Oberlin College Archives

THE SCHAUFFLER COLLEGE OF RELIGIOUS AND SOCIAL WORK

RECORDS, 1887-1920, 1952(1966-80)-1980


BIOGRAPHY

The Schauffler College of Religious and Social Work was founded in 1886 in Cleveland, Ohio as a school for immigrant home missionaries to Bohemian, Polish, and Slovak populations. The school evolved into an institution of collegiate grade for young women of American and foreign origin in training for religious, educational, and social leadership. The school's founder was the Rev. Henry Albert Schauffler, D.D. (1837-1905), a former Protestant missionary in Turkey and Bohemia who came to Cleveland at the invitation of Charles T. Collins, pastor of Plymouth Congregational Church, to work with the Czech community. In October 1883, the Congregational Home Missionary Society appointed Schauffler to the newly created post of Superintendent of Slavic Missions in the United States under the auspices of the Bohemian Mission Board of Cleveland.

Henry Schauffler recognized the need to establish a training program for young Slavic women aspiring to become missionaries. He persuaded his future wife, Miss Clara Hobart (d. 1942), a teacher with long experience in the Slavic community, to establish a school for this purpose. The school began in the home of Clara Hobart's parents on 23 January 1886. In 1890, the Bohemian Bible Readers' School, as it was then called, moved into its own building; it now began to accept women of all nationalities. After Dr. Schauffler's death in February 1905, the school was renamed the Schauffler Missionary Training School. The Schauffler school and the Slavic Department (1886-1921) of Oberlin Theological Seminary supplied the young men and women who advanced the work of Henry Schauffler for the Bohemian Mission Board of Cleveland.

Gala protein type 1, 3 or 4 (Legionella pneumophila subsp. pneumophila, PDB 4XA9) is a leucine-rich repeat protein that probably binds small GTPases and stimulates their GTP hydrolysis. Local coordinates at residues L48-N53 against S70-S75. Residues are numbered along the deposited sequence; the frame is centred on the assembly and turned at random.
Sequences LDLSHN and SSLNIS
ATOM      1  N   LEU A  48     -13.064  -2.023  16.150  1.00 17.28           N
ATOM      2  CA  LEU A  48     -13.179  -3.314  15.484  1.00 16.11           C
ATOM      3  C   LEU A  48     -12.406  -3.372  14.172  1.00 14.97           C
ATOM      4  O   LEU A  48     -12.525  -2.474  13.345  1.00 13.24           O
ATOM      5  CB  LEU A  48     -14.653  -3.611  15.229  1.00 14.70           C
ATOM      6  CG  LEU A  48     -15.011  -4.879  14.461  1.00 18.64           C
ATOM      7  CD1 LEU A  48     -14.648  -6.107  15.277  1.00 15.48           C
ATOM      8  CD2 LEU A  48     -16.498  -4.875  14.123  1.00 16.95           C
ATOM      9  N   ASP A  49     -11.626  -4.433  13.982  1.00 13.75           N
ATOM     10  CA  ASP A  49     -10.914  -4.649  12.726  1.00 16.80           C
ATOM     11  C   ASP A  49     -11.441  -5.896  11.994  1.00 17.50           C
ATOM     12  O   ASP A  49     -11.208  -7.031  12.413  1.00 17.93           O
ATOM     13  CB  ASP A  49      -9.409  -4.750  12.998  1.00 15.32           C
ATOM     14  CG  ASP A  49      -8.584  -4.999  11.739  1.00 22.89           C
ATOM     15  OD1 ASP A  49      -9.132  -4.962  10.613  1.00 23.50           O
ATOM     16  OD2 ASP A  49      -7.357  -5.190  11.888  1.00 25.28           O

During the administration of Dr. Raymond G. Clapp, Principal from 1924-41, the school changed from a three-year training school to a four-year college. In 1943, Schauffler College was recognized by the American Association of Schools of Social Work, and in 1953, men were admitted. Under the leadership of George P. Michaelides (1892-63), the school transferred in 1954 to the Oberlin Graduate School of Theology where it became known as the Schauffler Division of Christian Education. The last students graduated in 1957. When the School of Theology moved to Vanderbilt University in 1966, the Schauffler assets reverted to the Ohio Conference of the United Church of Christ. An agreement between the Ohio Conference and Defiance College in Defiance, Ohio arranged for the Schauffler College to move there in 1967. Operation of the Schauffler programs rests with the faculty and staff of Defiance College, who work closely with the Ohio Conference, issuing regular reports to the Conference's Board of Trustees and meeting annually to discuss long-range programs. The teaching of Christian education under the Schauffler Program for Christian Education and Social Work continues today.

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Last updated: 18 March 1996